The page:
Despite overbearing stability control, jerking the roughly 4,800-pound AWD ID.4 Pro’s wheel sent its rear end into a skid which its 295 horsepower and 339 pound-feet of torque had little trouble maintaining. Because much of that mass is concentrated in the battery beneath the seats, the ID.4 rotated with surprisingly little roll, responded predictably to corrections, and its weight distribution and AWD guaranteed the car went where it was pointed. Understeer loomed large but was easily tamed by the imperceptibly blended regenerative and friction braking, which brought weight back over the front axle.

It took only a few corners, some fumbling with the wheel, and one accidental whack of the wiper stalk to come to grips with drifting this ID.4, a car which had until now been completely alien to me. How to toss and catch it came to me more quickly than did the Acura Integra that I raced last summer (a car renowned for its approachable handling), which, even after hours on the track, didn’t give up the secret of how to best treat its front end. This VW was far more forgiving, recovering from my blunders (and its own stumbles) alike with the dogged, yet playful determination of a golden retriever. Appliance-like it may be, but even a toaster can bring joy unto the world if you fill it with fireworks.

Switching to the NORRA Car

Such was also the case for the rear-drive NORRA ID.4, but for a completely different kind of driving.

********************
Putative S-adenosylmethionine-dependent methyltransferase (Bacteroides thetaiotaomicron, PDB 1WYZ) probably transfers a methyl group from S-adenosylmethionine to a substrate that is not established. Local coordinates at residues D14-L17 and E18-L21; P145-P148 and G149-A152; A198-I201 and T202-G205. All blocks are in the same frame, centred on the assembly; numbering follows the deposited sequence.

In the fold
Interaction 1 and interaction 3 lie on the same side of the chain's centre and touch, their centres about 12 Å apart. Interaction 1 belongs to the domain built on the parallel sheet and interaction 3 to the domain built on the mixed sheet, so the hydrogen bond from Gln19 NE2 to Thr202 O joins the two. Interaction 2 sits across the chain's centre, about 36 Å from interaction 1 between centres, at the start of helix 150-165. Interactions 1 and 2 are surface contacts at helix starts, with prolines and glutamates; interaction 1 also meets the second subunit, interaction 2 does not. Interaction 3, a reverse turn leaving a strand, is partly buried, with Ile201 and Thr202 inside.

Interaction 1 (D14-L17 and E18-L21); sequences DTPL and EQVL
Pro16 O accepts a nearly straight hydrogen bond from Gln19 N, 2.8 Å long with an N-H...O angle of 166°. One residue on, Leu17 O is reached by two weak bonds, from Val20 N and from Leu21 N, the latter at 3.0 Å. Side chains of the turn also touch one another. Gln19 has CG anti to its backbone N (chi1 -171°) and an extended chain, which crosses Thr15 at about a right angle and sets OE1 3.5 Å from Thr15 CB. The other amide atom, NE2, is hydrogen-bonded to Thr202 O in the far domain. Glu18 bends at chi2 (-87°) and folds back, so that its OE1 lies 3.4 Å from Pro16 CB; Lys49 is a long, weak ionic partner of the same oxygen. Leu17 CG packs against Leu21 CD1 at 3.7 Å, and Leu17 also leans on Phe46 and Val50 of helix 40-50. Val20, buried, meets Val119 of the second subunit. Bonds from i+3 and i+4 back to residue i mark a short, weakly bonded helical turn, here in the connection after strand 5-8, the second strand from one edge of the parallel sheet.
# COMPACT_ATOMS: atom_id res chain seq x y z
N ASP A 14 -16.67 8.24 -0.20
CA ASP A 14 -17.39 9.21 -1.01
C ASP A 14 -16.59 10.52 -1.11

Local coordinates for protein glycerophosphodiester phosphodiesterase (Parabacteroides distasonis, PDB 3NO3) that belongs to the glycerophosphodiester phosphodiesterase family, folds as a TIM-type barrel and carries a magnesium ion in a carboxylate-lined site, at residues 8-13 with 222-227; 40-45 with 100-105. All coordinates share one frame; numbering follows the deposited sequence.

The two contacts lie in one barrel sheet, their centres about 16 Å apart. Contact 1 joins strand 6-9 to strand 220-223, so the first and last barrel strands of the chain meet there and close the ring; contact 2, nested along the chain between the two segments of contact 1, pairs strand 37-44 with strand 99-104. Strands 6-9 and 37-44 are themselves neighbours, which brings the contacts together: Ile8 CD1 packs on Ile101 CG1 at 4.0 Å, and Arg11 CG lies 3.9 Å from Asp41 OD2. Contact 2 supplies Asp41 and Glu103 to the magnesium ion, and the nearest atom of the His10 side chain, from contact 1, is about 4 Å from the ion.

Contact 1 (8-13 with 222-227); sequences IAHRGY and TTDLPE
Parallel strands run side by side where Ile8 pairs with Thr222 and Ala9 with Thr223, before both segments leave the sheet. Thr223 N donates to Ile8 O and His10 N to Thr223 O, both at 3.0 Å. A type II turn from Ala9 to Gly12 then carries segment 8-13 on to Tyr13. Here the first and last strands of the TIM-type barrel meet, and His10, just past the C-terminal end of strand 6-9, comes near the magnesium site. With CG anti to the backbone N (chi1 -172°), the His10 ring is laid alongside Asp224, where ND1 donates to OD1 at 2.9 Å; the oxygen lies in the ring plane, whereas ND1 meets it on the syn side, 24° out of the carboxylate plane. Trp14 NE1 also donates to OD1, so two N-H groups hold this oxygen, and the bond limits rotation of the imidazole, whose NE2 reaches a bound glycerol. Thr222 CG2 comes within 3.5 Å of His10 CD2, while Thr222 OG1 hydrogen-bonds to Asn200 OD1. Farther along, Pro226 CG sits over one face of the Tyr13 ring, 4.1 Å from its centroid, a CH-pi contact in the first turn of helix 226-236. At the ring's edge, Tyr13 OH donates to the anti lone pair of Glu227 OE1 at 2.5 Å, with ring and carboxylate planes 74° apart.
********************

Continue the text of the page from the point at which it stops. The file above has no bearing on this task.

Unlike the more powerful, all-wheel-drive Rebelle car, this one couldn’t be wrung by the neck and expected to comply. Instead, it was explicit in which inputs were ineffective, losing its composure the second you rubbed it the wrong way, making it a bit like driving a cranky old housecat in that regard. Like said cat, and like the AWD car before it, this ID.4 had a stubborn streak in the form of that overeager traction control, which wouldn’t allow its 201 hp and 229 lb-ft of torque to be doled out if it so much as sniffed a slide. Enough of your foolish games, human, it felt like it wanted to tell me.

But the finely tuned suspension and rigidity added by its full cage gave it a self-assurance over rough ground, like that of an animal prowling familiar stomping grounds. It didn’t have the sheer grunt of the Rebelle car—a challenger to its territory—but it was clearly built more with sector splits in mind, and that was reflected in my lap times.

Of course, that might’ve been down to how quickly I gave up on trying to drift it, as again, that damn traction control meant both ID.4s were both slower and less fun than they could have been. (VW could’ve disabled it too; I was told this could be done through the OBD2 port.) Both had numb, video-gamey steering that communicated nothing through my hands. It left sensing oversteer to my eyes and butt—which, having leaned against the side of the car for a photo (which I hated and later deleted), was as gilded with dust as my newly blond nose hair by the end of the day.

Still, though my boogers were dirt-brown for days, my experience of driving this pair of off-road-modified ID.4s left me giddy and broadened my understanding of what a fun car can be. If electric crossovers—to many the antithesis of an invigorating driving experience—can be given character by what (in the Rebelle car’s case) amounts to only a few light mods, interest in modifying cars, even electric ones, will carry on unabated. The future is still bright, even if the light’s a different color.

Got a tip or question for the author? You can reach them here: james@thedrive.com